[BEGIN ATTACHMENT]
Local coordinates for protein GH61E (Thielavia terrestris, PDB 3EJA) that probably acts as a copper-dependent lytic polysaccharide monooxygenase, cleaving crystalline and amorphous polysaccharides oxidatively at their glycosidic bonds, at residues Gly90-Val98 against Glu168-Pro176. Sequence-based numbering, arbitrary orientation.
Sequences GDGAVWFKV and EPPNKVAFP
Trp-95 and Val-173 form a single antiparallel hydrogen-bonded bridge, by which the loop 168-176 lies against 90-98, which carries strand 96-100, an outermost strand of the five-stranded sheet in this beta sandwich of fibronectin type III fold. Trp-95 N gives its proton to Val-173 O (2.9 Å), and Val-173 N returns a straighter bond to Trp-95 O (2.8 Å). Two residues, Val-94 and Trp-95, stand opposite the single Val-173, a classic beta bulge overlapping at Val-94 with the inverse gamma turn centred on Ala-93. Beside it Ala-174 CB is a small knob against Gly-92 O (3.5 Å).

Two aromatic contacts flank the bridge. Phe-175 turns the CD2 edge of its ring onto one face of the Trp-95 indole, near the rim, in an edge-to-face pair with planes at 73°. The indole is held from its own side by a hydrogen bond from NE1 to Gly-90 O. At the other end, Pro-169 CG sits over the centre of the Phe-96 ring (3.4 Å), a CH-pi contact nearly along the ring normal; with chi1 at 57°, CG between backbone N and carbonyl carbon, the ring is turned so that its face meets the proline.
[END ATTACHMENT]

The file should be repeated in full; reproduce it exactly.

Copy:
Local coordinates for protein GH61E (Thielavia terrestris, PDB 3EJA) that probably acts as a copper-dependent lytic polysaccharide monooxygenase, cleaving crystalline and amorphous polysaccharides oxidatively at their glycosidic bonds, at residues Gly90-Val98 against Glu168-Pro176. Sequence-based numbering, arbitrary orientation.
Sequences GDGAVWFKV and EPPNKVAFP
Trp-95 and Val-173 form a single antiparallel hydrogen-bonded bridge, by which the loop 168-176 lies against 90-98, which carries strand 96-100, an outermost strand of the five-stranded sheet in this beta sandwich of fibronectin type III fold. Trp-95 N gives its proton to Val-173 O (2.9 Å), and Val-173 N returns a straighter bond to Trp-95 O (2.8 Å). Two residues, Val-94 and Trp-95, stand opposite the single Val-173, a classic beta bulge overlapping at Val-94 with the inverse gamma turn centred on Ala-93. Beside it Ala-174 CB is a small knob against Gly-92 O (3.5 Å).

Two aromatic contacts flank the bridge. Phe-175 turns the CD2 edge of its ring onto one face of the Trp-95 indole, near the rim, in an edge-to-face pair with planes at 73°. The indole is held from its own side by a hydrogen bond from NE1 to Gly-90 O. At the other end, Pro-169 CG sits over the centre of the Phe-96 ring (3.4 Å), a CH-pi contact nearly along the ring normal; with chi1 at 57°, CG between backbone N and carbonyl carbon, the ring is turned so that its face meets the proline.